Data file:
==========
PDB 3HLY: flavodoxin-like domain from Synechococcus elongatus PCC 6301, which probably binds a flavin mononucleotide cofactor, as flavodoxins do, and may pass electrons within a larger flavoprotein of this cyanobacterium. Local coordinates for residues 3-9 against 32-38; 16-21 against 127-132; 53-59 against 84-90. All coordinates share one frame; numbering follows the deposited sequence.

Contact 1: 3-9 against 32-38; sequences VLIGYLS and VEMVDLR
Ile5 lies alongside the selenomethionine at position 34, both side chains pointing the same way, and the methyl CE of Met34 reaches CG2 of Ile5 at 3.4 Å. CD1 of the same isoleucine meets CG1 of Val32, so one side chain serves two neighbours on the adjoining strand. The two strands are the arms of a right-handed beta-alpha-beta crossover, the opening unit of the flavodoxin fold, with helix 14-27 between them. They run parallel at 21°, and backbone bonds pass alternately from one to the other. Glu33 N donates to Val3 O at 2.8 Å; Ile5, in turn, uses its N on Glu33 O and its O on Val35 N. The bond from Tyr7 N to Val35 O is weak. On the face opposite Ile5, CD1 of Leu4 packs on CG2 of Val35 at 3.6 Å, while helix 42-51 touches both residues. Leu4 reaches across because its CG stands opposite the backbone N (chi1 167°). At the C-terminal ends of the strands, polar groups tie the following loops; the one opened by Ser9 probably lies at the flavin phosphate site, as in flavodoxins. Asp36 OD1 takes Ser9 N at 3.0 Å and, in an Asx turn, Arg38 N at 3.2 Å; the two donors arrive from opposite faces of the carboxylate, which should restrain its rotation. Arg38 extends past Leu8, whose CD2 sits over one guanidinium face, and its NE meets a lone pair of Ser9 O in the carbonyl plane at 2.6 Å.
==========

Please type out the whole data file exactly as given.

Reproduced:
PDB 3HLY: flavodoxin-like domain from Synechococcus elongatus PCC 6301, which probably binds a flavin mononucleotide cofactor, as flavodoxins do, and may pass electrons within a larger flavoprotein of this cyanobacterium. Local coordinates for residues 3-9 against 32-38; 16-21 against 127-132; 53-59 against 84-90. All coordinates share one frame; numbering follows the deposited sequence.

Contact 1: 3-9 against 32-38; sequences VLIGYLS and VEMVDLR
Ile5 lies alongside the selenomethionine at position 34, both side chains pointing the same way, and the methyl CE of Met34 reaches CG2 of Ile5 at 3.4 Å. CD1 of the same isoleucine meets CG1 of Val32, so one side chain serves two neighbours on the adjoining strand. The two strands are the arms of a right-handed beta-alpha-beta crossover, the opening unit of the flavodoxin fold, with helix 14-27 between them. They run parallel at 21°, and backbone bonds pass alternately from one to the other. Glu33 N donates to Val3 O at 2.8 Å; Ile5, in turn, uses its N on Glu33 O and its O on Val35 N. The bond from Tyr7 N to Val35 O is weak. On the face opposite Ile5, CD1 of Leu4 packs on CG2 of Val35 at 3.6 Å, while helix 42-51 touches both residues. Leu4 reaches across because its CG stands opposite the backbone N (chi1 167°). At the C-terminal ends of the strands, polar groups tie the following loops; the one opened by Ser9 probably lies at the flavin phosphate site, as in flavodoxins. Asp36 OD1 takes Ser9 N at 3.0 Å and, in an Asx turn, Arg38 N at 3.2 Å; the two donors arrive from opposite faces of the carboxylate, which should restrain its rotation. Arg38 extends past Leu8, whose CD2 sits over one guanidinium face, and its NE meets a lone pair of Ser9 O in the carbonyl plane at 2.6 Å.